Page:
1) Nobody except Obama wants them. Benjamin Netanyahu is not Arik Sharon or Yitzchak Rabin. He does not have the inner strength to change his mind on the nature of the conflict, nor does he have the political strength to take on the rightist opposition in his own party, an even less to out-manouver Lieberman's ever more outrageous positioning to become the rights crown prince in the next elections. As for Abu Mazen, he ignored the build freeze in the territories for 9 whole months, in order to not have to go down in history as the Palestinian leader who compromised with the holy Right of Return and with Jerusalem. He then got on the bandwagon with one month left, knowing full well that the build freeze would not be renewed. He is currently doing everything he can to force the US into a version of a renewed build stop that Netanyahu will not be able to accept. Abu Mazen is working on his legacy, fully aware that he has almost no public support, and couldn't sell a peace deal to his people even if his life depended on it. This is why he consistently is doing everything he can to persuade the Israeli public of his lacking intentions, the latest prank was to send out one of his mouth pieces to claim that the Western Wall is a Muslim, and not a Jewish, shrine.

2) Elephant numero due - Gaza and Hamas. It is a truly fascinating fact that whether you choose to listen to the liberal Thomas Friedman in the New York Times or to rightists such as Moshe Arens in Haaretz, they are all speaking and analyzing about "The Peace Process" as if Hamas and Gaza didn't exist. But even if Abbas was Mandela and Netanyahu was King Samuel, what exactly would a peace deal with only the West Bank entail? Gaza would still be run by religious fascists, armed to the teeth, keeping 1.5 million palestinians hostage, and ready to shell Israel to make sure any peace deal wouldn't last. Which is really the incentive for Israel to give up land for peace when Israel would know for certain that it would not lead to peace?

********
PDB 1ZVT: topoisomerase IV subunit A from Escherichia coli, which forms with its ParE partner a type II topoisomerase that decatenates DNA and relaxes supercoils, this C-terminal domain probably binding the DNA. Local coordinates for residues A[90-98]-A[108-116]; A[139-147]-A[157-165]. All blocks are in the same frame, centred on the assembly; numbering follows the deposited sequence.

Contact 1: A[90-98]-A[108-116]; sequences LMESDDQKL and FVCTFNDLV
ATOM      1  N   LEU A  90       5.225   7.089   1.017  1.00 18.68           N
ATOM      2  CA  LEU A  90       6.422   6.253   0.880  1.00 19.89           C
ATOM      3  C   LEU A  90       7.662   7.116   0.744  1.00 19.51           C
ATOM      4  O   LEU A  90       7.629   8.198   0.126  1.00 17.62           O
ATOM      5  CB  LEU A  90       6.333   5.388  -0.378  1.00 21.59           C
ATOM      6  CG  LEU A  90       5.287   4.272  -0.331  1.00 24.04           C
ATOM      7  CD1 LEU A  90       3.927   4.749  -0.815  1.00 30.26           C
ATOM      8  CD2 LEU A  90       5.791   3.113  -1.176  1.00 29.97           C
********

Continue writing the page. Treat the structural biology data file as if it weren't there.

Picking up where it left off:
2) And Hamas again....Hamas did not only win the last parliamentary elections with votes from Gaza. They also won in the West Bank, including in Jerusalem. The fact that Abu Mazen and Fatah is still in power there is a result of massive economic and military support from the US, not of popular support from the Palestinians. If a Palestinian state should be forced on the parties by the US, then this state would in all probability be taken over by Hamas within a year or two. And that would lead war, and most probably a re-occupation at a very steep price in human life and suffering.

Rabbi Menachem Froman, peace activist and settler Rabbi
As far as I see it, the current process has turned into nothing but a blame game, where both sides are maneuvering to make any real results impossible, while avoiding to draw the ire of the American President. And chances that such a game would yield anything but disappointment and possibly renewed rounds of violence are very, very limited. This is not to say that the situation is hopeless. Intellectuals both left and right, Jews and Arabs, are getting more and more clear that the other side is not going to disappear, and are thinking about new ways to understand the problem. And as usual, the people are often better than their leaders. So Arabs and Jews and Settlers and Palestinians keep rubbing against each other in Supermarkets, Shuks, NGO:s and settlements, and mostly refrain from killing each other, sometimes even becoming friends.